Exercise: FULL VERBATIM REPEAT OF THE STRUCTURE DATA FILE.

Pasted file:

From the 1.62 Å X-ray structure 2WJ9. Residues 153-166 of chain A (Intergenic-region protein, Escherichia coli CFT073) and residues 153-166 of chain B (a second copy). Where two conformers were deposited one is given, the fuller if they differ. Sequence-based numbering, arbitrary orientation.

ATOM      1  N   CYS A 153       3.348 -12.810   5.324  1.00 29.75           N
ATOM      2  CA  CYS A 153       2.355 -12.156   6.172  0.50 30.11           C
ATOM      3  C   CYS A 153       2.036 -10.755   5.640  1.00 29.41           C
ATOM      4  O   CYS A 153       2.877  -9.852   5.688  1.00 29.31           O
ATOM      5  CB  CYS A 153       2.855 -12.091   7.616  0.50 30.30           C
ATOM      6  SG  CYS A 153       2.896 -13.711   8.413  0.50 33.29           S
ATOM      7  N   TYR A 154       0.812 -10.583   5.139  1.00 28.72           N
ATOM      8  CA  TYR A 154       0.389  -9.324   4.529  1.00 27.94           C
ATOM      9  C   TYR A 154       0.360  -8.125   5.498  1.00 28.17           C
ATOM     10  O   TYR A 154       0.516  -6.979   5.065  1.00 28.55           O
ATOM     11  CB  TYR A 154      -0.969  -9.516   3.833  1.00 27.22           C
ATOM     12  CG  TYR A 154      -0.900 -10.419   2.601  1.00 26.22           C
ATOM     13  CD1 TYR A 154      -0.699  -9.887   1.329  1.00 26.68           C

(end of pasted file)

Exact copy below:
From the 1.62 Å X-ray structure 2WJ9. Residues 153-166 of chain A (Intergenic-region protein, Escherichia coli CFT073) and residues 153-166 of chain B (a second copy). Where two conformers were deposited one is given, the fuller if they differ. Sequence-based numbering, arbitrary orientation.

ATOM      1  N   CYS A 153       3.348 -12.810   5.324  1.00 29.75           N
ATOM      2  CA  CYS A 153       2.355 -12.156   6.172  0.50 30.11           C
ATOM      3  C   CYS A 153       2.036 -10.755   5.640  1.00 29.41           C
ATOM      4  O   CYS A 153       2.877  -9.852   5.688  1.00 29.31           O
ATOM      5  CB  CYS A 153       2.855 -12.091   7.616  0.50 30.30           C
ATOM      6  SG  CYS A 153       2.896 -13.711   8.413  0.50 33.29           S
ATOM      7  N   TYR A 154       0.812 -10.583   5.139  1.00 28.72           N
ATOM      8  CA  TYR A 154       0.389  -9.324   4.529  1.00 27.94           C
ATOM      9  C   TYR A 154       0.360  -8.125   5.498  1.00 28.17           C
ATOM     10  O   TYR A 154       0.516  -6.979   5.065  1.00 28.55           O
ATOM     11  CB  TYR A 154      -0.969  -9.516   3.833  1.00 27.22           C
ATOM     12  CG  TYR A 154      -0.900 -10.419   2.601  1.00 26.22           C
ATOM     13  CD1 TYR A 154      -0.699  -9.887   1.329  1.00 26.68           C